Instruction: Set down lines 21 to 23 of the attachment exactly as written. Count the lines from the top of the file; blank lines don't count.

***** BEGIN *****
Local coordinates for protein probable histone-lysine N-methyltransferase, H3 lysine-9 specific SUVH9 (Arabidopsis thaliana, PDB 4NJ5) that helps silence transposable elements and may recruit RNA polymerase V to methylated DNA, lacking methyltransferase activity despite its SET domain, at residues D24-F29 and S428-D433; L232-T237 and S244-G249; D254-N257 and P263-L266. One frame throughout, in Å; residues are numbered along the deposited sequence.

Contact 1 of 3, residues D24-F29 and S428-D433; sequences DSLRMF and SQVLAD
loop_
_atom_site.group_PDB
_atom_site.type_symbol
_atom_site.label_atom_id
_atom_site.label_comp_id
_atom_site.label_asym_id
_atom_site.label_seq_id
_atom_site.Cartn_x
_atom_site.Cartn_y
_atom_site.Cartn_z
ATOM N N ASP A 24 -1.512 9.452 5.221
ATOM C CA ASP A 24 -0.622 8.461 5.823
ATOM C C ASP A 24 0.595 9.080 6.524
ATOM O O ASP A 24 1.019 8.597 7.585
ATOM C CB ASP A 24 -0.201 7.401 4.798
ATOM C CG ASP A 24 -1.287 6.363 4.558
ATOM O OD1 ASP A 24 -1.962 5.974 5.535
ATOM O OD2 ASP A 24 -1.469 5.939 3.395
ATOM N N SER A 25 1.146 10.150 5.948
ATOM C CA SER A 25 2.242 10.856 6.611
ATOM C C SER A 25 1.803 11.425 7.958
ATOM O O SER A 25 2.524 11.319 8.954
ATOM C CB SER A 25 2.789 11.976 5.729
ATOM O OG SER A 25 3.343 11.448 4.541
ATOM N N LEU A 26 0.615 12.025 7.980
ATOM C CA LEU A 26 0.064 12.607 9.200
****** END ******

ATOM N N SER A 25 1.146 10.150 5.948
ATOM C CA SER A 25 2.242 10.856 6.611
ATOM C C SER A 25 1.803 11.425 7.958